Wednesday, March 30, 2011

Customer Service Charm School

In utilizing today’s business communication methods such as voice mail and email, many companies overlook the value of customer service.  Every organization approaches customer service differently, but many miss a unique opportunity: the live customer service conversation.

Responding to customer inquiries via the web or recorded voice mails may get the requested information to the customer, but there is no substitute for a real person interacting directly with a customer.

At NetPublications, we like to put our customer service representatives through “charm school.”  Here are ten points we stress to assure that our new and existing print customers receive the “white glove” treatment.
  1. Make It Personal.  Each customer should feel as if they are the most important person you are talking to on that day 
  2. Don’t Make Excuses. Don’t tell them you have had a bad day, need to return fifteen other calls, or have other pressing problems to solve. 
  3. Be Empathetic.  Try to understand how the customer feels about the problem or opportunity that they are discussing with you.  Put yourself in their situation. 
  4. Listen.  When a person is upset, they tend to turn you out; be sure that they understand what you are telling them.
  5. Ask, and Then Ask Again.  Have the customer repeat back what you said, so that both of you are on the same page at the same time.
  6. Solve It Together.  Give the customer solutions that will help them to solve the problem.  Offer them choices.
  7. Be There.  Do your job.  Get involved.   If at the end of the day you do not remember the last three problems you have solved, then you are not really involved with the customer’s needs.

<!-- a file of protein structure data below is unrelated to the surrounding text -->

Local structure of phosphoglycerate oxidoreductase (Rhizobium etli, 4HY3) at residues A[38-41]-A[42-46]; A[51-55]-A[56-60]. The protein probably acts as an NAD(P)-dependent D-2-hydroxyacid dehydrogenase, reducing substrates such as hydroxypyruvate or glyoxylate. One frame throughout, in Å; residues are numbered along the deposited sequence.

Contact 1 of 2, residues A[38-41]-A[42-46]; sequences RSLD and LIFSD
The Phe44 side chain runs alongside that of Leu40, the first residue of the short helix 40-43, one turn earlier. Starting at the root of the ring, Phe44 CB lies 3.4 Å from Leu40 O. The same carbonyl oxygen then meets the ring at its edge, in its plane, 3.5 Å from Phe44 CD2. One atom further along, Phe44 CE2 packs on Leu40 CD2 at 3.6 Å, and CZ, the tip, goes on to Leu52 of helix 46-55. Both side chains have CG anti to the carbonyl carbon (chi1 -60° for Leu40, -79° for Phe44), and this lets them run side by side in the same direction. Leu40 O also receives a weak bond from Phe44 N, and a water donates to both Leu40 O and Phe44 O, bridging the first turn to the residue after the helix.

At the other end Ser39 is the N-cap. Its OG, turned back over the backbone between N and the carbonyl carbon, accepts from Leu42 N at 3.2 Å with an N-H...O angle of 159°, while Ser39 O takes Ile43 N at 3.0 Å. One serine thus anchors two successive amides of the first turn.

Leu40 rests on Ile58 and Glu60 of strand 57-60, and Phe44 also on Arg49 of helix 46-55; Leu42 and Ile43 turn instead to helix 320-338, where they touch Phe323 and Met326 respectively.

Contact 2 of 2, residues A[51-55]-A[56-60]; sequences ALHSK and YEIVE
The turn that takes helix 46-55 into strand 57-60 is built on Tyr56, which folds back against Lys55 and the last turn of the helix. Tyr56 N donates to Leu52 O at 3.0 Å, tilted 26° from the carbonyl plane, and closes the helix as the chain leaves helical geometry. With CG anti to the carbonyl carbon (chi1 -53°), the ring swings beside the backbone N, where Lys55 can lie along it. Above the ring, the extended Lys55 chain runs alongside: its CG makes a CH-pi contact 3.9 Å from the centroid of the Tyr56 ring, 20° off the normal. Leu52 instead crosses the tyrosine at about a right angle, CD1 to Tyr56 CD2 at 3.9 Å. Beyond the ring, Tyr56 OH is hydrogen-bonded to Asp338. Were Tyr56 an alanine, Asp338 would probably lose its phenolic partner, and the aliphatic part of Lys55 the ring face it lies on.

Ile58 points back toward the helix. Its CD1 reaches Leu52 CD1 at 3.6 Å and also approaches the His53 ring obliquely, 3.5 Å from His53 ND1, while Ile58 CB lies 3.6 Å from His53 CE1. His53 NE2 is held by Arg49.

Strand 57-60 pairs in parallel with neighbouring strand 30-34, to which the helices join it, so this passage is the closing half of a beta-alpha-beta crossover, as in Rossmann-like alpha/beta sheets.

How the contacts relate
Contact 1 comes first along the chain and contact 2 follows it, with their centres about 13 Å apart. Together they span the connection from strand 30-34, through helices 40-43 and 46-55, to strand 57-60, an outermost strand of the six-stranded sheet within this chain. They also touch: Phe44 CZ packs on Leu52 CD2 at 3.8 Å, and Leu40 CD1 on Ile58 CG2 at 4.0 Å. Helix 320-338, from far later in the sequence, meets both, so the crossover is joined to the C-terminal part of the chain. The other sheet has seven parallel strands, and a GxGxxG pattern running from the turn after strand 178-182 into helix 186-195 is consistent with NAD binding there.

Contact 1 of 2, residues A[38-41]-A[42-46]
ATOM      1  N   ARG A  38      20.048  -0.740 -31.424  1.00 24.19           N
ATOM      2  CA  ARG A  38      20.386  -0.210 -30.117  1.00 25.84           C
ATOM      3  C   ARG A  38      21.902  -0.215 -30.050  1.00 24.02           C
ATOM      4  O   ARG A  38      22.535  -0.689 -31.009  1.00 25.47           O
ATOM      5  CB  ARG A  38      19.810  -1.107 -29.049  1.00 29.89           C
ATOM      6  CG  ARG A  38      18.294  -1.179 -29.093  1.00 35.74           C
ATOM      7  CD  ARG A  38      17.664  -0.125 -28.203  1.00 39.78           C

8. Always Focus On The Customer. Only when you have assessed and resolved their primary problem(s) can you recommend other services of the company as a “new sell.”
  9. Understand Your Company.  Be sure that you know your company’s services and capabilities so that you can address the customer’s issues without putting the customer on “hold”, or asking them to “hang on.”
  10. Call the Customer Back. If you must get off the phone to check something, call a customer back.  A second of hold time to a potential customer or existing client often feels more like a minute of waiting time.

Wednesday, March 2, 2011

The Technology of QR Codes

QR Codes are now being used to extend the value of the printed page, while providing more interactive and engaging information to the customer.  QR, short for quick response, allows information to be read at very high scan speeds.  The technology was invented by the Japanese company DENSO Wave, but it is available to everyone since DENSO does not exercise any rights under their patent.

The usage of QR Codes has progressed from Japan to Europe to the United States, where it is quickly becoming a valuable communication tool.  The key to the use of the QR Code is the smartphone, which can instantly scan and read the code. According to Nielsen, 17% of the U.S. population owns a smartphone.  ABI Research reveals that by 2015,119 billion dollars of purchases will be made via these mobile phones. 

Often described as a sister or offspring to the traditional linear barcode, the two-dimensional QR Code looks like a series of black-and-white squares resembling a puzzle.  The codes are machine readable through any smartphone equipped with a QR Code Reader App. The more complicated the lines of the code, the more information there is contained inside.  A QR Code can include a URL, SMS message, contact information, a phone number, or an invitation.

Using a QR Code in a printed piece allows your intended audience to instantly connect to a website without having to manually enter a long URL into a browser.  The codes can take any marketing campaign viral with the option of linking to a landing page, or a PURL (personalized URL).

QR Codes are still a novel idea for some, but they are gaining in popularity. These codes are a great way to connect your printed pieces to your web content, and a method of getting your potential customers to an exact location on your website.   Scan the QR Code below for a demonstration.